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Figure 1. Map of the study villages in Preah Vihear province, Cambodia, 2010.

doi:10.1371/journal.pntd.0002854.g001

A cross-sectional study was carried out from February to June 2010 among all the population living in 60 villages. Fifteen households were randomly selected from the list of all households in the selected villages. All household members one year of age and older were eligible for inclusion in the study and all household members present on the day of the survey were enrolled.

Field and laboratory procedures

After obtaining written informed consent from participants, an individual questionnaire was administered to obtain demographic information (age, gender, educational level and profession), personal risk-perception (knowledge about worm infections), and behavioral data (personal hygiene practices, wearing shoes, and latrine use). The head of household was interviewed, based on a household questionnaire, about socioeconomic indicators such as house type, household assets, latrine and livestock. All questionnaires were pre-tested. After the interview, each participant was given a pre-labeled plastic container (ID code, name, sex, age and date) for stool sample collection. The next morning, the filled stool container was collected and a second empty, pre-labeled one was handed out for a second stool sample of the following day.

Stool samples were transported at ambient temperature and arrived at the laboratory within three hours of collection. Laboratory technicians from the National Center for Parasitology, Entomology and Malaria Control (CNM), Phnom Penh, processed the stool specimens in one of two laboratories established in Kulen and Rovieng health centers, respectively. First, a single Kato-Katz thick smear [26] was prepared using the WHO standard template and examined under a light microscope to detect helminth eggs. Eggs were counted and recorded for each helminth species separately. Second, KAP culture [13] was used to detect S. stercoralis larvae. A hazelnut-sized stool sample was placed in the middle of the agar plate and the closed Petri dish was incubated in a humid chamber for 48 hours at 28°C. Afterwards, the plates were visually examined for the presence of larval tracks. The plates were then rinsed with sodium acetate-acetic acid-formalin (SAF) solution. The eluent was centrifuged and the sediment was examined under a microscope for the presence of larvae. Based on morphology, larvae were identified (i.e., size of buccal cavity, presence of genital primordium (L1), presence of forked tail-end (L3)) as either S. stercoralis or hookworm larvae. Finally, the Baermann technique [14] was performed to detect S. stercoralis larvae. A walnut-sized stool sample was placed on gauze inserted into a glass funnel and covered with water. The apparatus was exposed for two hours to artificial light directed from below. After centrifuging the collected liquid, the sediment was examined under a microscope for the presence of S. stercoralis larvae.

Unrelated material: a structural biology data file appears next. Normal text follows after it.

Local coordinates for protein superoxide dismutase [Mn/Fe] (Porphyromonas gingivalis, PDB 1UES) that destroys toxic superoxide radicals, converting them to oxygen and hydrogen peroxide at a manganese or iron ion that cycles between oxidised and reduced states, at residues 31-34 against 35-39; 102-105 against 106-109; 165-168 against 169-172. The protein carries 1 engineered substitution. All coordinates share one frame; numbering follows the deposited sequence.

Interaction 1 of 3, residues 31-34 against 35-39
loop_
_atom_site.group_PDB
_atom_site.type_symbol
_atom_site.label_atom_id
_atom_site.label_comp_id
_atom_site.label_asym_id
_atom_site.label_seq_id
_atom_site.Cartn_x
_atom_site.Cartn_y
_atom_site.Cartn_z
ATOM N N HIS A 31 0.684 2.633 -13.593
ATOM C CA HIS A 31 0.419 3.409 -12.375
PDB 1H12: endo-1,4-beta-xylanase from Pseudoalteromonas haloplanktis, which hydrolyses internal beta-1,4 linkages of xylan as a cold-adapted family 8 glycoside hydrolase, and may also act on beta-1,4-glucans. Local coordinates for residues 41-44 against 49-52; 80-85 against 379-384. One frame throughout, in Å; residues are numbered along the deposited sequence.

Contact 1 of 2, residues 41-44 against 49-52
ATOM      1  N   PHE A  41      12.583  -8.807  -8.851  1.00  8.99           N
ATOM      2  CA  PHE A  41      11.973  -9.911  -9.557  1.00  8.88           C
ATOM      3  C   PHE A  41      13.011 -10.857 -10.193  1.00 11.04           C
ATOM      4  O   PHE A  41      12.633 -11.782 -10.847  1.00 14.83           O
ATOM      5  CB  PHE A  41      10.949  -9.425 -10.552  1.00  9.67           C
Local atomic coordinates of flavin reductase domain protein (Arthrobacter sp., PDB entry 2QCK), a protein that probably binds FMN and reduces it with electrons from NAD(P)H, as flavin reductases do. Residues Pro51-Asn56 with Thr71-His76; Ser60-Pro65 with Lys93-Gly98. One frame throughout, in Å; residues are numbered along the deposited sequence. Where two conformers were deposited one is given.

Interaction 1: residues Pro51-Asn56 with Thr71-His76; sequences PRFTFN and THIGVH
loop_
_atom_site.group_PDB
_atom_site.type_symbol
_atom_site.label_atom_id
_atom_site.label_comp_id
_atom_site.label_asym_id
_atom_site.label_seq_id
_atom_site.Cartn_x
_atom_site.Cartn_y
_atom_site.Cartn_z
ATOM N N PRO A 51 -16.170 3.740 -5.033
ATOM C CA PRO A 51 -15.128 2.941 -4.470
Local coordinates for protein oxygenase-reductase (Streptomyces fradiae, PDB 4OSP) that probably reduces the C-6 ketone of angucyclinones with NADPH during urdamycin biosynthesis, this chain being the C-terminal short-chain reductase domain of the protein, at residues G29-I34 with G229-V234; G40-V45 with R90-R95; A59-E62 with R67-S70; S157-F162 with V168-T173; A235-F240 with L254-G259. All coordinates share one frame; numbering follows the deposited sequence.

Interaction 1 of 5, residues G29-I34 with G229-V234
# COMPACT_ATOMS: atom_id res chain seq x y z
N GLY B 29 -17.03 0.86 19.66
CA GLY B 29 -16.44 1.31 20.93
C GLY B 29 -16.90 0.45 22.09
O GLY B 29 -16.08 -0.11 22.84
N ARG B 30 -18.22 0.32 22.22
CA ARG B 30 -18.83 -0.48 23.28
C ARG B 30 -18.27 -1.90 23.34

Quality control

For quality control, the technicians were specifically trained on the morphological criteria for distinguishing hookworm and S. stercoralis larvae. Throughout the study period, technicians were rigorously supervised by a qualified microscopist from the Swiss Tropical and Public Health Institute (Swiss TPH), Basel, Switzerland. Any unclear diagnosis was immediately discussed with both the qualified microscopist and the study supervisor.

Environmental data collection

Day and night land surface temperature (LST), enhanced vegetation index (EVI) and land use/land cover (LULC) were extracted at 1×1 km resolution from Moderate Resolution Imaging Spectroradiometer (MODIS) Land Processes Distributed Active Archive Center (LP DAAC), U.S. Geological Survey (USGS) Earth Resources Observation and Science (EROS) Center (http://lpdaac.usgs.gov). Rainfall estimates (RFE) at 0.1 degree (about 10×11 km) resolution were obtained from the National Oceanic and Atmospheric Administration's (NOAA) Climate Prediction Center (CPC) Famine Early Warning System (FEWS) Rainfall Estimates South Asia, version 2.0 (http://www.cpc.ncep.noaa.gov/products/fe​ws/SASIA/rfe.shtml). Digital elevation data at a resolution of 90×90 m were retrieved from the NASA Shuttle Radar Topographic Mission's (SRTM) Consortium for Spatial Information of the Consultative Group for International Agricultural Research (CGIAR-CSI) database. Soil type data at a spatial resolution of 9×9 km, including bulk density, soil organic carbon content and pH, was extracted from the International Soil Reference and Information Center's (ISRIC) World Inventory Soil Emission Potentials (WISE), version 1.0 (http://www.isric.org). The 18 land cover type 1 classes (IGBP) were merged into five categories according to similarity and respective frequencies. Yearly means, as well as minima and maxima of EVI, monthly LST and RFE were calculated for May 2009 to April 2010.

Statistical analyses

Questionnaire and laboratory data.